HB 376, SB 1062 disappeared fast for good reason

March 3, 2014

The dust is settling on Arizona’s SB 1062, which by all accounts would have allowed businesses to refuse service to gays, lesbians, bisexuals and transgenders, based on religious beliefs, had Gov. Jan Brewer not vetoed it.

Coincidence or not, 16 other states were considering similar legislation that would have had a similar effect. This legislation has been effectively killed in 13 of those states and appears headed nowhere fast in the other three. One of the states that yanked the legislation was Ohio. Its proposal was HB 376. Two of the cosponsors on that bill (44 cosponsors were listed) were Delaware County’s state representatives, Andrew Brenner and Margaret Ann Ruhl.

With so many legislators in so many states involved in the preparation of such bills, it would be a mistake to assume some, or any, had any nefarious motive in mind and we will not assume that here. Typically, proposed state legislation gets examined, discussed and chewed over pretty thoroughly before it is signed into law. Changes to proposed legislation are the rule, not the exception, and it would be a fair assumption that in some states, at least, the most egregious sections of the SB 1062 clones would have been killed before the bills passed both houses and reached the governor.

All of that changed, of course, when the fierce gaze of public scrutiny zeroed in on SB 1062. When nationally known Republicans, Major League Baseball, the National Football League and even those who oppose same-sex marriage all start crying foul, you know something is seriously amiss. It’s important that we understand why it was amiss.

Some devout people have a serious problem with the opening words of the Bill of Rights - “Congress shall make no law respecting an establishment of religion, or prohibiting the free exercise thereof.” What they fail to realize is these two ideas — absolute separation from the government and freedom to worship as one chooses — go hand in hand, and a nation cannot have one without the other.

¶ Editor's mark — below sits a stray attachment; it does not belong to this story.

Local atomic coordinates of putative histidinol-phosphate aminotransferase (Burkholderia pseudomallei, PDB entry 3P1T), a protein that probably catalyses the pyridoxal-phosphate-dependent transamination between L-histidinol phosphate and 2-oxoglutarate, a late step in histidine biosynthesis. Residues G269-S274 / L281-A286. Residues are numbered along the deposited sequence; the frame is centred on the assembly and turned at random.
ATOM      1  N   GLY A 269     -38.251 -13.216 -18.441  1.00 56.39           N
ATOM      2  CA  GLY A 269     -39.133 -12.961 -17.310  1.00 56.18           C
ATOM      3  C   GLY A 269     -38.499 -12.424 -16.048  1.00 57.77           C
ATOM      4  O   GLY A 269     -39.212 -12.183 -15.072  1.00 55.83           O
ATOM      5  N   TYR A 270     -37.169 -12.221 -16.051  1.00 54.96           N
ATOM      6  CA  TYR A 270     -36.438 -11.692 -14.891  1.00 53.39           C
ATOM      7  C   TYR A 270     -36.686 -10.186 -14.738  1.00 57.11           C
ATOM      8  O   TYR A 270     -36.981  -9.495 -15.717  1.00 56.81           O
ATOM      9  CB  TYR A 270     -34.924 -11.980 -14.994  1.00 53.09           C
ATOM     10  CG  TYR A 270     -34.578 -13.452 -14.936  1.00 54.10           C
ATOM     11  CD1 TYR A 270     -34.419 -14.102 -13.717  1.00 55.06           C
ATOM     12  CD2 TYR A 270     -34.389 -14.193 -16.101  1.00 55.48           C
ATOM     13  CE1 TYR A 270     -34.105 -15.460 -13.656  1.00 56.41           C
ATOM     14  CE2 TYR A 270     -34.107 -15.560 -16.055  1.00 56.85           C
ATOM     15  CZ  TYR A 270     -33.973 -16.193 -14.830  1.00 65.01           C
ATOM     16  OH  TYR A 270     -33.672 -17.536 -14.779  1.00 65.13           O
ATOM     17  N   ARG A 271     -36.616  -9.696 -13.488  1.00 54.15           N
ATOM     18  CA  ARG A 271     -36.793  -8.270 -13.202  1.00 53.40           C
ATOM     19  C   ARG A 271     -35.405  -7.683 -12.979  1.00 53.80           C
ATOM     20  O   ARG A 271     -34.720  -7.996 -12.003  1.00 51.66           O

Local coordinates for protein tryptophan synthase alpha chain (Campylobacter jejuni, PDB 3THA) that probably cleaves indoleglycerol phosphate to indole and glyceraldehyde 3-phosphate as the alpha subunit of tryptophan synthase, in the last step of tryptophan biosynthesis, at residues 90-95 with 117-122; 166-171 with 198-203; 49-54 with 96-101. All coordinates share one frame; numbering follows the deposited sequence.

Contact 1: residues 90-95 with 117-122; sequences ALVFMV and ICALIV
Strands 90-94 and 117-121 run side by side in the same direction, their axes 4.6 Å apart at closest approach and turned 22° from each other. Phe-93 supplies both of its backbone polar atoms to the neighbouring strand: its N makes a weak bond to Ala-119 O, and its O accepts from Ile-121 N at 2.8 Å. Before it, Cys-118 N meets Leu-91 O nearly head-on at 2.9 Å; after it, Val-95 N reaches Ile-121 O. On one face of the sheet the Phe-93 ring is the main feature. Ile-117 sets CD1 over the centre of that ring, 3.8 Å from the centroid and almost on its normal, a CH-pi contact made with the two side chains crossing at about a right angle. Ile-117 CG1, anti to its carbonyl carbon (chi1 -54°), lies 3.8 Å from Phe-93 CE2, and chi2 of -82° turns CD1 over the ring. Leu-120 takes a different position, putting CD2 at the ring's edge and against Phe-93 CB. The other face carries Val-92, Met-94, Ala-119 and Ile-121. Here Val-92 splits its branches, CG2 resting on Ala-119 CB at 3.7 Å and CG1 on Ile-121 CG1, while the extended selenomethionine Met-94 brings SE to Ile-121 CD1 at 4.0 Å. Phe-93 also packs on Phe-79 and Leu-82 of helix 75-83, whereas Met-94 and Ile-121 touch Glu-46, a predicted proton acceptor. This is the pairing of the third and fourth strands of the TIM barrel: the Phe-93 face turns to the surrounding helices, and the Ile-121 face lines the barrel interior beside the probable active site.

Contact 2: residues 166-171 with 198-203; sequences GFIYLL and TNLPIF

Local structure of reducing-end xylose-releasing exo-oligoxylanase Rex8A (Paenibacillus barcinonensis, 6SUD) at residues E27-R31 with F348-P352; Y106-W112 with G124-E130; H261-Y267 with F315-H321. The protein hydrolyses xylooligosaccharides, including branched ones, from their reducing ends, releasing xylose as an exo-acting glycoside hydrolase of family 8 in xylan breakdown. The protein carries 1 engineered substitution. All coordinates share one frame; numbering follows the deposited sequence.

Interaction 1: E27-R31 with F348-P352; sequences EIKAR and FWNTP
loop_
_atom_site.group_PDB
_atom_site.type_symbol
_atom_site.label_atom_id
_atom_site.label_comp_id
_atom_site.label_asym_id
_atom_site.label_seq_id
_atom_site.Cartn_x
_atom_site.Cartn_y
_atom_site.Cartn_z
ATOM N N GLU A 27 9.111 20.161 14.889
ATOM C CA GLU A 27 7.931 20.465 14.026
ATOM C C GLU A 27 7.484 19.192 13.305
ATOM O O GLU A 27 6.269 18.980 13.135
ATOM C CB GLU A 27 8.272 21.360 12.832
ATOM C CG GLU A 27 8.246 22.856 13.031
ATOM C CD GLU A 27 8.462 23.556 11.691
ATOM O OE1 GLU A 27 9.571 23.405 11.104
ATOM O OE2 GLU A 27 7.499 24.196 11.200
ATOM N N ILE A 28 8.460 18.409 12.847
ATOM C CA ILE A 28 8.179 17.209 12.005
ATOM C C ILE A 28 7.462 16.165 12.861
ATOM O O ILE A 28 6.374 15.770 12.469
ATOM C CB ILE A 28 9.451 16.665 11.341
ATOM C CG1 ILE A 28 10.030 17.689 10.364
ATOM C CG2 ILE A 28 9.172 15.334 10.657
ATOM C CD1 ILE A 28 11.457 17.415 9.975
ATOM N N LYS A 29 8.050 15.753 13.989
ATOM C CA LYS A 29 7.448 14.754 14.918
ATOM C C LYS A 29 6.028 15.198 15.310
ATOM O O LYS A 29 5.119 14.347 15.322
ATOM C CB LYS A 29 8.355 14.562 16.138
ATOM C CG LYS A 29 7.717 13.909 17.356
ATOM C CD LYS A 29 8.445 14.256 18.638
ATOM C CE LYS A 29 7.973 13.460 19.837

The excesses of official government religion in Europe had to be fresh in the minds of the Founding Fathers when they penned that section of the First Amendment. The European legacy was a long backlog of persecution and slaughter, from the Crusades to the Inquisition to the Thirty Years War to pogroms. Wait a minute. Decent Americans wouldn’t do things like that, would they? The Constitution helps ensure we won’t. And as Europe showed, it is the minorities, not the majority, that need protection. That need is as genuine now as it ever was. In terms of religion, the churches and groups that backed the SB 1062 clones are the majority.

Even if someone backed an SB 1062 clone, a nasty wrinkle arises. How does one know who is gay, bisexual etc? Must they be forced to wear a badge, like the yellow star imposed by the Nazis? What if the rumor is someone is gay and they deny it? And what if a slander suit arises that wipes out the devout business? Unpleasant prospects all.

The economic implications of an SB 1062 clone becoming law are mind-bending. Most of that discussion has centered on SB 1062 itself, which attracted the most attention. Businesses in Arizona and those having dealings there protested in significant numbers, knowing they would lose customers. No matter what else one thinks of gays, it must be admitted they have money to spend. Why would any state be eager to shout that it doesn’t care if that money goes elsewhere?

Lastly, the issue of public accommodation was settled during the Civil Rights era. Any well-mannered paying customer wearing shirt and shoes has a right to be served. The SB 1062 clones threatened to re-institutionalize bigotry. Former Okahoma Gov. Frank Keating, a same-sex marriage opponent, said it well: “This isn’t 1964 anymore. … If you open up your doors to the general public, you can’t pick and choose who you are going to deal with.”